Likewise, circuits for which the multiplication is assumed to be non-associative, meaning that (xy)x and x(yx) are different monomials, have been considered. General exponential lower bounds can be proved in this setting. We highlight a syntactical equivalence between non-associative circuits and acyclic Multiplicity Tree Automata (MTA), which leads to a general algebraic characterization of the size of the smallest non-associative circuit computing a given non-associative polynomial.

As a direct consequence of this characterization, we unify several recent circuit lower bounds in the non-commutative setting. Going deeper in the comprehension of this new algebraic tool, we are able to considerably extend a known lower bound to a class which is very close to general.

Elisa Orduna

Deciding preservation of normality for transducers

Abstract: In this work, we study the problem of deciding whether a given deterministic transducer outputs a normal word whenever it is fed with a norm al word, equivalently, whether it preserves normality or not. An infinite word x is normal if every block of the same length occurs in x with the same asymptotic frequency. Previous works characterize some families of transducers which preserve normality: Agafonov selectors, removal of all occurrences of a symbol (when alphabets contain at least three symbols), removal of a finite number of symbols.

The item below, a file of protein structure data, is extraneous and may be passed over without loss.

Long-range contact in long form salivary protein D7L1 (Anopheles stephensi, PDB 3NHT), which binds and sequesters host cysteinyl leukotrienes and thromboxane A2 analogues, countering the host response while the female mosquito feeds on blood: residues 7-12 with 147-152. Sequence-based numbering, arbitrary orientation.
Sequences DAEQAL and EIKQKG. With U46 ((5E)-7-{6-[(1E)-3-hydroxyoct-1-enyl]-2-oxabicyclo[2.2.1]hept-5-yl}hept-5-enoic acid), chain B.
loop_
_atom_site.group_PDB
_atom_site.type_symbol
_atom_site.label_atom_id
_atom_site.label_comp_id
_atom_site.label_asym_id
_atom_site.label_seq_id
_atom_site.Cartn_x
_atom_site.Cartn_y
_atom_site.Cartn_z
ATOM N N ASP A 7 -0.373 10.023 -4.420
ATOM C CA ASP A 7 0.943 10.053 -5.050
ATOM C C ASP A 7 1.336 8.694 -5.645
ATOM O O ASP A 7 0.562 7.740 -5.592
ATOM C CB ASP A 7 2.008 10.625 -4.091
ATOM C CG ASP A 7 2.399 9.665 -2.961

Sylvain Salvati

Free word order, word problem in groups and context-freeness

Abstract: In this talk, Ι will present a problem that has attracted the attention of two different communities: mathematical linguistics and computational group theory. This problem is about the definability of the language MIX which is made of the permutations of words in (abc)*. It has been shown that this language is recognized by a generalization of context-free grammars kown as multiple context free grammars. I will present several recent results related to this problem. An interesting point is that these results all rely on the use of techniques coming from topology.

Marie Van Den Bogaard

Beyond admissibility: Dominance betweens chains of strategies


Abstract: In this talk, we focus on the concept of rational behaviour in multi-player games on finite graphs, taking the point of view of a player that has access to the structure of the game but cannot make assumptions on the preferences of the other players. In the qualitative setting, admissible strategies have been shown to fit the rationality requirements, as they coincide with winning strategies when these exist, and enjoy the fundamental property that every strategy is either admissible or dominated by an admissible strategy. However, as soon as there are three or more payoffs, one finds that this fundamental property does not necessarily hold anymore: one may observe chains of strategies that are ordered by dominance and such that no admissible strategy dominates any of them. Thus, to recover a satisfactory rationality notion (still based on dominance), we depart from the single strategy analysis approach and consider instead chains of strategies as families of behaviours. We establish a sufficient criterion for games to enjoy a similar fundamental property, ie, all chains are below some maximal chain, and, as an illustration, we present a class of games where admissibility fails to capture some intuitively rational behaviours, while our chain-based analysis does. Based on a joint work with N.Basset, I. Jecker, A. Pauly and J.-F. Raskin, presented at CSL'18.